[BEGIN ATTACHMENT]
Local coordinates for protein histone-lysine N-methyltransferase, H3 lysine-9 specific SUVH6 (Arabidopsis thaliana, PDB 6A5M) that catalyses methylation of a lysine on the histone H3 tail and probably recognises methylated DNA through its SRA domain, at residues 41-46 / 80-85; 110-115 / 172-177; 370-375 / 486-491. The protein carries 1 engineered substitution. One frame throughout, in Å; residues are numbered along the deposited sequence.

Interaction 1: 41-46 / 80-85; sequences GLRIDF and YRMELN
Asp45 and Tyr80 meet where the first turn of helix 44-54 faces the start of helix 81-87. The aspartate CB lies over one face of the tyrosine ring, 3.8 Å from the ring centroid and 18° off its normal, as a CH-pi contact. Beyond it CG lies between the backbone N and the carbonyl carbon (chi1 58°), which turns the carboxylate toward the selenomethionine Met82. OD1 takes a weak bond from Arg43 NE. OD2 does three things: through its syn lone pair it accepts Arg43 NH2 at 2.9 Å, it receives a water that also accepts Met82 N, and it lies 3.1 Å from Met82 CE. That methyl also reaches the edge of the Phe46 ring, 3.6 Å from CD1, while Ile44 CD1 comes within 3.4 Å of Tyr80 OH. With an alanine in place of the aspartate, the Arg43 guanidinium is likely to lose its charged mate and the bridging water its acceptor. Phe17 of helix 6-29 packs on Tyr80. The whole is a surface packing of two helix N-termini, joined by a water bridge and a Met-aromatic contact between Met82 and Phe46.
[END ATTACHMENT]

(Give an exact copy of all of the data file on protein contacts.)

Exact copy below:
Local coordinates for protein histone-lysine N-methyltransferase, H3 lysine-9 specific SUVH6 (Arabidopsis thaliana, PDB 6A5M) that catalyses methylation of a lysine on the histone H3 tail and probably recognises methylated DNA through its SRA domain, at residues 41-46 / 80-85; 110-115 / 172-177; 370-375 / 486-491. The protein carries 1 engineered substitution. One frame throughout, in Å; residues are numbered along the deposited sequence.

Interaction 1: 41-46 / 80-85; sequences GLRIDF and YRMELN
Asp45 and Tyr80 meet where the first turn of helix 44-54 faces the start of helix 81-87. The aspartate CB lies over one face of the tyrosine ring, 3.8 Å from the ring centroid and 18° off its normal, as a CH-pi contact. Beyond it CG lies between the backbone N and the carbonyl carbon (chi1 58°), which turns the carboxylate toward the selenomethionine Met82. OD1 takes a weak bond from Arg43 NE. OD2 does three things: through its syn lone pair it accepts Arg43 NH2 at 2.9 Å, it receives a water that also accepts Met82 N, and it lies 3.1 Å from Met82 CE. That methyl also reaches the edge of the Phe46 ring, 3.6 Å from CD1, while Ile44 CD1 comes within 3.4 Å of Tyr80 OH. With an alanine in place of the aspartate, the Arg43 guanidinium is likely to lose its charged mate and the bridging water its acceptor. Phe17 of helix 6-29 packs on Tyr80. The whole is a surface packing of two helix N-termini, joined by a water bridge and a Met-aromatic contact between Met82 and Phe46.